International workshop on

  
Koli (c) Metla/Erkki Oksanen

Development of Models and Forest Soil Surveys for Monitoring of Soil Carbon

April 5-8, 2006 at Koli, Finland
 >

National Soil Surveys in Soil Carbon Monitoring

Mats Olsson

Department of Forest Soils, SLU, Uppsala, Sweden, e-mail: Mats.Olsson@sml.slu.se

Soil organic carbon may play a profound role for the greenhouse-gas balance since it is a big pool, that gobally, is 40% bigger than carbon bound in living terrestrial vegetation. The Marrakesh Accords specify that this C pool should be counted. Carbon monitoring is also justified by IPCC´s report on Good Practice Guidance. It states that it is good practice to use methods that provide the highest levels of certainty, i.e. highest tier level, and to use available resources as efficiently as possible. Soil organic carbon monitoring should therefore preferable be included in an integrated ecosystem assessment of all forest carbon pools, with explicit linkages between the soil, biomass and dead organic matter pools. Soil organic carbon is referred to as carbon in mineral soils and organic to a specified depth chosen by the country. Live fine roots can be included with soil organic matter where they cannot be distinguished from it empirically. The soil organic carbon pool does not include the O horizon (L, F and H horizons) that is classified as litter, which is not consistent with practise in soil science.

Monitoring of soil organic carbon stocks in mineral soils and their changes involves field sampling with or without stratified random sampling, extraction of soil samples for carbon analyses, laboratory analyses and evaluation of data. Changes in organic soils C stocks can not easily be measured by monitoring C stocks but have to be evaluated through measurements or estimations of emissions. Uncertainties may be due to sampling errors, systematic errors, analytical errors and errors in used models or functions. Particular errors may be due to wrong estimates of bulk densities and of the occurrence of coarse material.

Sweden, based on experiences from the National Soil Inventory, concluded that adequate depth of the soil carbon pool is 50 cm in mineral soils. Due to glacial soils with high content of coarse material core sampling is not possible. Instead soil samples are taken at set depths and by pedotransfer functions the real carbon stock is assessed. Different sample depths are used for different soils. A model for bulk density is applied, based on depth and carbon content. The content of coarse material is determined by the rod penetration technique. In total ca 23000 permanent sample plots are studied during 5-10 year cycles. Results from previous sampling, 1993 – 2002, show that the spatial variation within the country is high, eg for podsols resulting in a standard deviation of around 80 % of the mean carbon concentration in B horizons, or 70 % for the carbon stock to 50 cm . Based on knowledge of uncertainties it is possibly to estimate precision and number of samples needed to verify a certain C change. Because the inventory is carried out also for other purposes than carbon monitoring it can not be stratified in order to optimise detection of carbon stocks. ´The most important site factor for the soil carbon stock was soil moisture. Comparison of plots with podsols for two sampling periods, 1983-1988 and 1992- 2003 does not show any significant change in carbon stocks.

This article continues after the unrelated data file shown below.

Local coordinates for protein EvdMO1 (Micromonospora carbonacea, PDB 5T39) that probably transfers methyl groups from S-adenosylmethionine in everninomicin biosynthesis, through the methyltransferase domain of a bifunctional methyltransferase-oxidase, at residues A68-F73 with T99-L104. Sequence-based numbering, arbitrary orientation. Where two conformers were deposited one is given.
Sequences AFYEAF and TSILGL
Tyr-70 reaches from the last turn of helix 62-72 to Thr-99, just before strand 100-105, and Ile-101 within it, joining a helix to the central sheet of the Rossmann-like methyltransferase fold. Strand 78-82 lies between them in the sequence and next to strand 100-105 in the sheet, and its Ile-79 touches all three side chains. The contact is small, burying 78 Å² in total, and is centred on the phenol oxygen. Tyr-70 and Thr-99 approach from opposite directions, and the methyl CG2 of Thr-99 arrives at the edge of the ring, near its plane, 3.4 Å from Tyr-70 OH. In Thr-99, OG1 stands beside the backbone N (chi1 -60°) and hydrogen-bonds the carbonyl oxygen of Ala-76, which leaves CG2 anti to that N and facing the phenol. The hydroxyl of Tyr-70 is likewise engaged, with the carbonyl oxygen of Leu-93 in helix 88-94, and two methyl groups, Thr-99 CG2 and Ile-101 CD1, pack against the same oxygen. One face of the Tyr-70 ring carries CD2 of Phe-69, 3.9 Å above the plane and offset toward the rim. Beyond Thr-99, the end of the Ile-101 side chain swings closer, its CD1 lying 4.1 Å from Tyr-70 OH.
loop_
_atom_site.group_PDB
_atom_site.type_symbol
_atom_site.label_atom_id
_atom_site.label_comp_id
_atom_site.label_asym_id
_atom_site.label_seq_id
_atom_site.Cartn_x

Päivitetty:   02.03.2006 / EKel Metla : Events   Palaute Metlan etusivulle
. .